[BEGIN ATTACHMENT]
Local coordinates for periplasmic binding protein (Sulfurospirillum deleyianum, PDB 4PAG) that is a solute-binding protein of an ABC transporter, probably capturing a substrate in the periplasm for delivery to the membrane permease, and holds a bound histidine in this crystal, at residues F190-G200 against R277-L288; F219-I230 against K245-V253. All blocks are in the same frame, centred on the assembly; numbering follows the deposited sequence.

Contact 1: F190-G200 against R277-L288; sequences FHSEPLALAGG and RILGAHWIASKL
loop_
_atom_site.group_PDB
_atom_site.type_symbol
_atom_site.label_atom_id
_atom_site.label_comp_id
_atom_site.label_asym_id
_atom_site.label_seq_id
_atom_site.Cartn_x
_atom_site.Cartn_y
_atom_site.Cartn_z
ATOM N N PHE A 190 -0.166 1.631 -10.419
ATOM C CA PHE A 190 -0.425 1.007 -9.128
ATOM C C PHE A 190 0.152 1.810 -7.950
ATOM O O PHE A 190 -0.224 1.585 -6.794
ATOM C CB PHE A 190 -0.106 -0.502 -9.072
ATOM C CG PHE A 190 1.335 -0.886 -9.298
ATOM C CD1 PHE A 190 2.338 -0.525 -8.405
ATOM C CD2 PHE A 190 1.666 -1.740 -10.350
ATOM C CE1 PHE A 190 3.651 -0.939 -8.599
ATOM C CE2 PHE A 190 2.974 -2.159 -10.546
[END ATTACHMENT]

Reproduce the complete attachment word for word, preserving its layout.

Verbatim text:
Local coordinates for periplasmic binding protein (Sulfurospirillum deleyianum, PDB 4PAG) that is a solute-binding protein of an ABC transporter, probably capturing a substrate in the periplasm for delivery to the membrane permease, and holds a bound histidine in this crystal, at residues F190-G200 against R277-L288; F219-I230 against K245-V253. All blocks are in the same frame, centred on the assembly; numbering follows the deposited sequence.

Contact 1: F190-G200 against R277-L288; sequences FHSEPLALAGG and RILGAHWIASKL
loop_
_atom_site.group_PDB
_atom_site.type_symbol
_atom_site.label_atom_id
_atom_site.label_comp_id
_atom_site.label_asym_id
_atom_site.label_seq_id
_atom_site.Cartn_x
_atom_site.Cartn_y
_atom_site.Cartn_z
ATOM N N PHE A 190 -0.166 1.631 -10.419
ATOM C CA PHE A 190 -0.425 1.007 -9.128
ATOM C C PHE A 190 0.152 1.810 -7.950
ATOM O O PHE A 190 -0.224 1.585 -6.794
ATOM C CB PHE A 190 -0.106 -0.502 -9.072
ATOM C CG PHE A 190 1.335 -0.886 -9.298
ATOM C CD1 PHE A 190 2.338 -0.525 -8.405
ATOM C CD2 PHE A 190 1.666 -1.740 -10.350
ATOM C CE1 PHE A 190 3.651 -0.939 -8.599
ATOM C CE2 PHE A 190 2.974 -2.159 -10.546